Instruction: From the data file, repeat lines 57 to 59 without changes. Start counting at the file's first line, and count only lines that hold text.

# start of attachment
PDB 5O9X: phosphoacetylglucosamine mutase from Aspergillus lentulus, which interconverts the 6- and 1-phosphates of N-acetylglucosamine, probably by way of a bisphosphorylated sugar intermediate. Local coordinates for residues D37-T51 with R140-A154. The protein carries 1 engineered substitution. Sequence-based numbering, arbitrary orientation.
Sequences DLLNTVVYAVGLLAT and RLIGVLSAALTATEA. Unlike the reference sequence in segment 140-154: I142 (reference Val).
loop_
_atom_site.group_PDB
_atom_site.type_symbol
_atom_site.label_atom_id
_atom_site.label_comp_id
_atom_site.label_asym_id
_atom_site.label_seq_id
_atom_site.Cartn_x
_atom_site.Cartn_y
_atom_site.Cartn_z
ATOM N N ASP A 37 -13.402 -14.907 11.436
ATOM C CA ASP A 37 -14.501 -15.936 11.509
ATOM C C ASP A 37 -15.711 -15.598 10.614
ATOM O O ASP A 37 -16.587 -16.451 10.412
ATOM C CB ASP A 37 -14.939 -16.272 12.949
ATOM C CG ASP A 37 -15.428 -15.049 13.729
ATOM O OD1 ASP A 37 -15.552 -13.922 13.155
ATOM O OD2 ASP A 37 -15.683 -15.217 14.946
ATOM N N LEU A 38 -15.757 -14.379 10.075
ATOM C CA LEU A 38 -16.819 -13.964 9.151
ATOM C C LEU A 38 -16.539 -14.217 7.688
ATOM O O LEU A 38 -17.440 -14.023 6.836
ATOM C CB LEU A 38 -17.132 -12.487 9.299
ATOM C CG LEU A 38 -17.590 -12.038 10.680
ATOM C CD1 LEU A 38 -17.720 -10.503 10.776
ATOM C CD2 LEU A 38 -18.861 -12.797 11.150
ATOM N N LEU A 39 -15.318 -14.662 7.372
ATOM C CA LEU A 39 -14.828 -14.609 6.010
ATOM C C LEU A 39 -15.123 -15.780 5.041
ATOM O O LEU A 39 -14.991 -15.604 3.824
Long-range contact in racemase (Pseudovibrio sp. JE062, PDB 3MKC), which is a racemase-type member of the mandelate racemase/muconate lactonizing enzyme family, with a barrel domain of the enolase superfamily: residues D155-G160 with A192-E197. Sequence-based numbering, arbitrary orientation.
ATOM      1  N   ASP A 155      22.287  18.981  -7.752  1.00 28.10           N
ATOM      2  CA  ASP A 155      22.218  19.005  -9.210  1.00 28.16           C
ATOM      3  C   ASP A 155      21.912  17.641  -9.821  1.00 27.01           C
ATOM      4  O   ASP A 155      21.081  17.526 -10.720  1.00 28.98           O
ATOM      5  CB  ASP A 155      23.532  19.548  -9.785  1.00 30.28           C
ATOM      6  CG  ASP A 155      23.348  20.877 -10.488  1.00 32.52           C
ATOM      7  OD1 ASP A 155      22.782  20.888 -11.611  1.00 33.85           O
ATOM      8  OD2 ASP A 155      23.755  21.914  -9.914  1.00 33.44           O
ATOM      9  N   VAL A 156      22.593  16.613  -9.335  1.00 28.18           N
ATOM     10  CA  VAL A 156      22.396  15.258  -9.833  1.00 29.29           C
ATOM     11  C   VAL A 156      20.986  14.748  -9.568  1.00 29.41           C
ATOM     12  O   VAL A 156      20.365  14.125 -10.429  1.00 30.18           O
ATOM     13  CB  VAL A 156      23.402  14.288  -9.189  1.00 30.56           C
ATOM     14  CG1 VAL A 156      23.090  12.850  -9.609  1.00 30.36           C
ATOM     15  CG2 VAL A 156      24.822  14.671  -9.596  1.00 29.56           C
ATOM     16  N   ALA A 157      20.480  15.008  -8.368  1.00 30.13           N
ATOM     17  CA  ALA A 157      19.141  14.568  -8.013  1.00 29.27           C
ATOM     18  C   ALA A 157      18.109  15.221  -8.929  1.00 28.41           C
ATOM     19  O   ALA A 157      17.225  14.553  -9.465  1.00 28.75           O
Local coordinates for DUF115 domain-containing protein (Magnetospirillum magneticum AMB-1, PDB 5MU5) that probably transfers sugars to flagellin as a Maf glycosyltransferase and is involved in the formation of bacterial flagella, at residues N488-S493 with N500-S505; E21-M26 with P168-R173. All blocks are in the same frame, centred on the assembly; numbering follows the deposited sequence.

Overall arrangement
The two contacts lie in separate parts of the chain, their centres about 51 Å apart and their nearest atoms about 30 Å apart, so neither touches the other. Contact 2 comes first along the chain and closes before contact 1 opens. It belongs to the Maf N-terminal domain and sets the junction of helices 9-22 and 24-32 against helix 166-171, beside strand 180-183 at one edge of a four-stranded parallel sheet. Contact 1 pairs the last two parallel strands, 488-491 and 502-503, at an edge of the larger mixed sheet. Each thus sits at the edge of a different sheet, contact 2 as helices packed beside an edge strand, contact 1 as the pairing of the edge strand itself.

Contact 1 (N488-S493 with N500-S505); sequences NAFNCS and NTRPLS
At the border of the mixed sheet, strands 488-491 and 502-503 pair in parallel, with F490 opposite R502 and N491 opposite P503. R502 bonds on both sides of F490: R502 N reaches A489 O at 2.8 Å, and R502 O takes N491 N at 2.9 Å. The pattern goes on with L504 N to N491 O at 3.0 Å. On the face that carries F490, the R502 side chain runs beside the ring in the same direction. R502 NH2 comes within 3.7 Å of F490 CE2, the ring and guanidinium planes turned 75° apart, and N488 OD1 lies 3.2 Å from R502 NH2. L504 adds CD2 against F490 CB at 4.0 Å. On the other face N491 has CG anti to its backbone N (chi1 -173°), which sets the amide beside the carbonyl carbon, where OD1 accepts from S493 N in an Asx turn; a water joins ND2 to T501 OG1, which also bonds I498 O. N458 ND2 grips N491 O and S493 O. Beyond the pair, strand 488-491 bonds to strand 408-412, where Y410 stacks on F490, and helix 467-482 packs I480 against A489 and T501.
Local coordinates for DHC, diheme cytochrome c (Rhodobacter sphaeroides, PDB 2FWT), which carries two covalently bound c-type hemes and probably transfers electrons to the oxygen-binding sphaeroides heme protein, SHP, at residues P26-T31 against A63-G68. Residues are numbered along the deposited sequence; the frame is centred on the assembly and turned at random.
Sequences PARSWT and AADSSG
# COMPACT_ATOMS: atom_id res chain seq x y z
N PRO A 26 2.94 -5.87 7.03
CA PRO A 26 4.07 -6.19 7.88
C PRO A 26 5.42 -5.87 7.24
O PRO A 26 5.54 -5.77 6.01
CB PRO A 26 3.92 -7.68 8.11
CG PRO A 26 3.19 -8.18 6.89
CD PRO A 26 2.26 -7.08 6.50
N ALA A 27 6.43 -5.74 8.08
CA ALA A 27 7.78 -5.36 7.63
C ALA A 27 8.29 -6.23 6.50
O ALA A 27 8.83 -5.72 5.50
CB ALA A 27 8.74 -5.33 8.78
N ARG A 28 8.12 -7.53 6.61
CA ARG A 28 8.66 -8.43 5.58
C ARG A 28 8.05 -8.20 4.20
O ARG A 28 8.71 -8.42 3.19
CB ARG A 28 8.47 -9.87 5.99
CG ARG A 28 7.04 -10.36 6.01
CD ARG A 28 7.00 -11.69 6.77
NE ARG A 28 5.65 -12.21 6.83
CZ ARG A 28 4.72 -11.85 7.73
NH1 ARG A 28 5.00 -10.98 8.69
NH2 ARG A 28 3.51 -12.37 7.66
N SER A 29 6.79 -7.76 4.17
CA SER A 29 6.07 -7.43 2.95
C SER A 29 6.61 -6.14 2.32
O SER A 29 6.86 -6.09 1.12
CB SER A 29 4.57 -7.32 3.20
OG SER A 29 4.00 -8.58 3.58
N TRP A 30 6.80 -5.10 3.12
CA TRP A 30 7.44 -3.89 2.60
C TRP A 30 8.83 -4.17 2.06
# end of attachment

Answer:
At the border of the mixed sheet, strands 488-491 and 502-503 pair in parallel, with F490 opposite R502 and N491 opposite P503. R502 bonds on both sides of F490: R502 N reaches A489 O at 2.8 Å, and R502 O takes N491 N at 2.9 Å. The pattern goes on with L504 N to N491 O at 3.0 Å. On the face that carries F490, the R502 side chain runs beside the ring in the same direction. R502 NH2 comes within 3.7 Å of F490 CE2, the ring and guanidinium planes turned 75° apart, and N488 OD1 lies 3.2 Å from R502 NH2. L504 adds CD2 against F490 CB at 4.0 Å. On the other face N491 has CG anti to its backbone N (chi1 -173°), which sets the amide beside the carbonyl carbon, where OD1 accepts from S493 N in an Asx turn; a water joins ND2 to T501 OG1, which also bonds I498 O. N458 ND2 grips N491 O and S493 O. Beyond the pair, strand 488-491 bonds to strand 408-412, where Y410 stacks on F490, and helix 467-482 packs I480 against A489 and T501.
Local coordinates for DHC, diheme cytochrome c (Rhodobacter sphaeroides, PDB 2FWT), which carries two covalently bound c-type hemes and probably transfers electrons to the oxygen-binding sphaeroides heme protein, SHP, at residues P26-T31 against A63-G68. Residues are numbered along the deposited sequence; the frame is centred on the assembly and turned at random.
Sequences PARSWT and AADSSG